Show simple item record

dc.contributor.authorKaplanis, Joanna
dc.contributor.authorIde, Benjamin
dc.contributor.authorSanghvi, Rashesh
dc.contributor.authorNeville, Matthew
dc.contributor.authorDanecek, Petr
dc.contributor.authorCoorens, Tim
dc.contributor.authorPrigmore, Elena
dc.contributor.authorShort, Patrick
dc.contributor.authorGallone, Giuseppe
dc.contributor.authorMcRae, Jeremy
dc.contributor.authorGenomics England Research Consortium
dc.contributor.authorCarmichael, Jenny
dc.contributor.authorBarnicoat, Angela
dc.contributor.authorFirth, Helen
dc.contributor.authorO'Brien, Patrick
dc.contributor.authorRahbari, Raheleh
dc.contributor.authorHurles, Matthew
dc.date.accessioned2022-05-18T15:00:52Z
dc.date.available2022-05-18T15:00:52Z
dc.date.issued2022-05
dc.date.submitted2021-06-01
dc.identifier.issn0028-0836
dc.identifier.others41586-022-04712-2
dc.identifier.other4712
dc.identifier.urihttps://www.repository.cam.ac.uk/handle/1810/337273
dc.description.abstractMutations in the germline generates all evolutionary genetic variation and is a cause of genetic disease. Parental age is the primary determinant of the number of new germline mutations in an individual's genome1,2. Here we analysed the genome-wide sequences of 21,879 families with rare genetic diseases and identified 12 individuals with a hypermutated genome with between two and seven times more de novo single-nucleotide variants than expected. In most families (9 out of 12), the excess mutations came from the father. Two families had genetic drivers of germline hypermutation, with fathers carrying damaging genetic variation in DNA-repair genes. For five of the families, paternal exposure to chemotherapeutic agents before conception was probably a key driver of hypermutation. Our results suggest that the germline is well protected from mutagenic effects, hypermutation is rare, the number of excess mutations is relatively modest and most individuals with a hypermutated genome will not have a genetic disease.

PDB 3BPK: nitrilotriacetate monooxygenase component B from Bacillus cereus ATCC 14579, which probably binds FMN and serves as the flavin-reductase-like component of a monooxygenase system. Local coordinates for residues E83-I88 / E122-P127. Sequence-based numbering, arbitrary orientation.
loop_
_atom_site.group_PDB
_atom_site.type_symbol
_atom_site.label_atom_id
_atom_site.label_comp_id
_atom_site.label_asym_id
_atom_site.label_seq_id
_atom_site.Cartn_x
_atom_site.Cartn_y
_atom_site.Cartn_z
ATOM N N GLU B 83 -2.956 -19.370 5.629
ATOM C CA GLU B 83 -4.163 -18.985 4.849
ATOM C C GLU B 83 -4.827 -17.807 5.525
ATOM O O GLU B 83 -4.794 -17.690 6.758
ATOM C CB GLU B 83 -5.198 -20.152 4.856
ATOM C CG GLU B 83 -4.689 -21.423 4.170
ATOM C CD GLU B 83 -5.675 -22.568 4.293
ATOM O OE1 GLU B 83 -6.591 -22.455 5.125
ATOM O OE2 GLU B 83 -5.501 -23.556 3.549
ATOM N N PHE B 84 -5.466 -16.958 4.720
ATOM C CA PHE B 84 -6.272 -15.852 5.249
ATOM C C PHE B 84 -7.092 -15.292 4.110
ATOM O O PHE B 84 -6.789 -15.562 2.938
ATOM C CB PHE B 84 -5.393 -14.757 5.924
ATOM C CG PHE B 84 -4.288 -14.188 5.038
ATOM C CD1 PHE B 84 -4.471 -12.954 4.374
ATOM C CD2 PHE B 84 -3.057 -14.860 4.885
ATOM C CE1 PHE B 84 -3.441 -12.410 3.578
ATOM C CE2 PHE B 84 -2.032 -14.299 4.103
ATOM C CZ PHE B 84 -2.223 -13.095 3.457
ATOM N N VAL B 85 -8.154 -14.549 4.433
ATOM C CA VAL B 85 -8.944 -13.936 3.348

dc.languageen
dc.publisherNature Publishing Group UK
dc.subjectArticle
dc.subject/631/208/212
dc.subject/631/208/737
dc.subject/631/208/366
dc.subject/631/208/1516
dc.subject/45
dc.subject/45/23
dc.subject/82
dc.subjectarticle
dc.titleGenetic and chemotherapeutic influences on germline hypermutation.
dc.typeArticle
dc.date.updated2022-05-18T15:00:52Z
prism.endingPage508
prism.issueIdentifier7910
prism.publicationNameNature
prism.startingPage503
prism.volume605
dc.identifier.doi10.17863/CAM.84688
dcterms.dateAccepted2022-03-31
rioxxterms.versionofrecord10.1038/s41586-022-04712-2
rioxxterms.versionVoR
rioxxterms.licenseref.urihttp://creativecommons.org/licenses/by/4.0/
dc.contributor.orcidSanghvi, Rashesh [0000-0002-7703-9216]
dc.contributor.orcidNeville, Matthew [0000-0001-5816-7936]
dc.contributor.orcidCoorens, Tim [0000-0002-5826-3554]
dc.contributor.orcidPrigmore, Elena [0000-0001-8870-0316]
dc.contributor.orcidMcRae, Jeremy [0000-0003-3411-9248]
dc.contributor.orcidO'Brien, Patrick [0000-0001-7853-8626]
dc.contributor.orcidRahbari, Raheleh [0000-0002-1839-7785]
dc.contributor.orcidHurles, Matthew [0000-0002-2333-7015]
dc.identifier.eissn1476-4687


Files in this item

Thumbnail
Thumbnail
Thumbnail
Thumbnail
Thumbnail
Thumbnail

This item appears in the following Collection(s)

Show simple item record